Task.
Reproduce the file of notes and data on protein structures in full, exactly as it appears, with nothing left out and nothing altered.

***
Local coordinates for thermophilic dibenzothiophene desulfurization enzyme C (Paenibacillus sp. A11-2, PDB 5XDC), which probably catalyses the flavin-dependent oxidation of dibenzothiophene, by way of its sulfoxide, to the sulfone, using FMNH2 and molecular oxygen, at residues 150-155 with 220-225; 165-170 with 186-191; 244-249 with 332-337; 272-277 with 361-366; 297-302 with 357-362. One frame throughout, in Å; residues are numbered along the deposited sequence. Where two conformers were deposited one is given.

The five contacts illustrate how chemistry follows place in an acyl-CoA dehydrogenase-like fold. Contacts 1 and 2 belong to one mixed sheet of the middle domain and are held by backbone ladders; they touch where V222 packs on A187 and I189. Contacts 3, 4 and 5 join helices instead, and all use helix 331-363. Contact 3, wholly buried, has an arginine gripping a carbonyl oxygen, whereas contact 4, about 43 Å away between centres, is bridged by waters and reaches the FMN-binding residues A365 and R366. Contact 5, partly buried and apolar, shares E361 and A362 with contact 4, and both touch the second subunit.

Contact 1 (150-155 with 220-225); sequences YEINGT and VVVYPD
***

Local coordinates for thermophilic dibenzothiophene desulfurization enzyme C (Paenibacillus sp. A11-2, PDB 5XDC), which probably catalyses the flavin-dependent oxidation of dibenzothiophene, by way of its sulfoxide, to the sulfone, using FMNH2 and molecular oxygen, at residues 150-155 with 220-225; 165-170 with 186-191; 244-249 with 332-337; 272-277 with 361-366; 297-302 with 357-362. One frame throughout, in Å; residues are numbered along the deposited sequence. Where two conformers were deposited one is given.

The five contacts illustrate how chemistry follows place in an acyl-CoA dehydrogenase-like fold. Contacts 1 and 2 belong to one mixed sheet of the middle domain and are held by backbone ladders; they touch where V222 packs on A187 and I189. Contacts 3, 4 and 5 join helices instead, and all use helix 331-363. Contact 3, wholly buried, has an arginine gripping a carbonyl oxygen, whereas contact 4, about 43 Å away between centres, is bridged by waters and reaches the FMN-binding residues A365 and R366. Contact 5, partly buried and apolar, shares E361 and A362 with contact 4, and both touch the second subunit.

Contact 1 (150-155 with 220-225); sequences YEINGT and VVVYPD